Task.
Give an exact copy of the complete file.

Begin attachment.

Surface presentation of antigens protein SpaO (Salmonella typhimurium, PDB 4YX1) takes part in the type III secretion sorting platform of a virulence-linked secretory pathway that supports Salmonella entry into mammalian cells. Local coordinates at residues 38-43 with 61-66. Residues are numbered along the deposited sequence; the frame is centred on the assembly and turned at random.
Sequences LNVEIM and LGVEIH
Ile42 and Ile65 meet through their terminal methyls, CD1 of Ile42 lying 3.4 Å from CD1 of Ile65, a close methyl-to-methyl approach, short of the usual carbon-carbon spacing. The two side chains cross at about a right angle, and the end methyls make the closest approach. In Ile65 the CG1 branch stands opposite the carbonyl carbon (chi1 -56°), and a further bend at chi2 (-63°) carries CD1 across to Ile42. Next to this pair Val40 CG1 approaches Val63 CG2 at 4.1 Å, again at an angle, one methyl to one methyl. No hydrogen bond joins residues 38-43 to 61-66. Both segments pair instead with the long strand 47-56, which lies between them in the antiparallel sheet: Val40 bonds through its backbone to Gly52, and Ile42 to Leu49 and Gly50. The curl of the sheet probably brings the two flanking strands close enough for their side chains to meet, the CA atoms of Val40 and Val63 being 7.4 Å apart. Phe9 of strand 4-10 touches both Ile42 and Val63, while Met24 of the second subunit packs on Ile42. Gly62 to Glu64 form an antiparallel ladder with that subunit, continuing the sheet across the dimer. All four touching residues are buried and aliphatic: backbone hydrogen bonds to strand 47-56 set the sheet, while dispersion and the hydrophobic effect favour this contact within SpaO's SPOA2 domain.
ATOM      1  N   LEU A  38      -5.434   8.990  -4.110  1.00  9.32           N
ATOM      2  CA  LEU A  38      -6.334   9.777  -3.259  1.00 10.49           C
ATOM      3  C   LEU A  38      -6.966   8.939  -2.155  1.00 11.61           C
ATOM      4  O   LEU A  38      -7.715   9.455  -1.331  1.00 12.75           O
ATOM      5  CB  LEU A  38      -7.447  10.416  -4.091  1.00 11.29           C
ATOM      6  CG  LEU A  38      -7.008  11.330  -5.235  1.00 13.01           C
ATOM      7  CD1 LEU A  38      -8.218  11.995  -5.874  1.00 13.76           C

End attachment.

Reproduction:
Surface presentation of antigens protein SpaO (Salmonella typhimurium, PDB 4YX1) takes part in the type III secretion sorting platform of a virulence-linked secretory pathway that supports Salmonella entry into mammalian cells. Local coordinates at residues 38-43 with 61-66. Residues are numbered along the deposited sequence; the frame is centred on the assembly and turned at random.
Sequences LNVEIM and LGVEIH
Ile42 and Ile65 meet through their terminal methyls, CD1 of Ile42 lying 3.4 Å from CD1 of Ile65, a close methyl-to-methyl approach, short of the usual carbon-carbon spacing. The two side chains cross at about a right angle, and the end methyls make the closest approach. In Ile65 the CG1 branch stands opposite the carbonyl carbon (chi1 -56°), and a further bend at chi2 (-63°) carries CD1 across to Ile42. Next to this pair Val40 CG1 approaches Val63 CG2 at 4.1 Å, again at an angle, one methyl to one methyl. No hydrogen bond joins residues 38-43 to 61-66. Both segments pair instead with the long strand 47-56, which lies between them in the antiparallel sheet: Val40 bonds through its backbone to Gly52, and Ile42 to Leu49 and Gly50. The curl of the sheet probably brings the two flanking strands close enough for their side chains to meet, the CA atoms of Val40 and Val63 being 7.4 Å apart. Phe9 of strand 4-10 touches both Ile42 and Val63, while Met24 of the second subunit packs on Ile42. Gly62 to Glu64 form an antiparallel ladder with that subunit, continuing the sheet across the dimer. All four touching residues are buried and aliphatic: backbone hydrogen bonds to strand 47-56 set the sheet, while dispersion and the hydrophobic effect favour this contact within SpaO's SPOA2 domain.
ATOM      1  N   LEU A  38      -5.434   8.990  -4.110  1.00  9.32           N
ATOM      2  CA  LEU A  38      -6.334   9.777  -3.259  1.00 10.49           C
ATOM      3  C   LEU A  38      -6.966   8.939  -2.155  1.00 11.61           C
ATOM      4  O   LEU A  38      -7.715   9.455  -1.331  1.00 12.75           O
ATOM      5  CB  LEU A  38      -7.447  10.416  -4.091  1.00 11.29           C
ATOM      6  CG  LEU A  38      -7.008  11.330  -5.235  1.00 13.01           C
ATOM      7  CD1 LEU A  38      -8.218  11.995  -5.874  1.00 13.76           C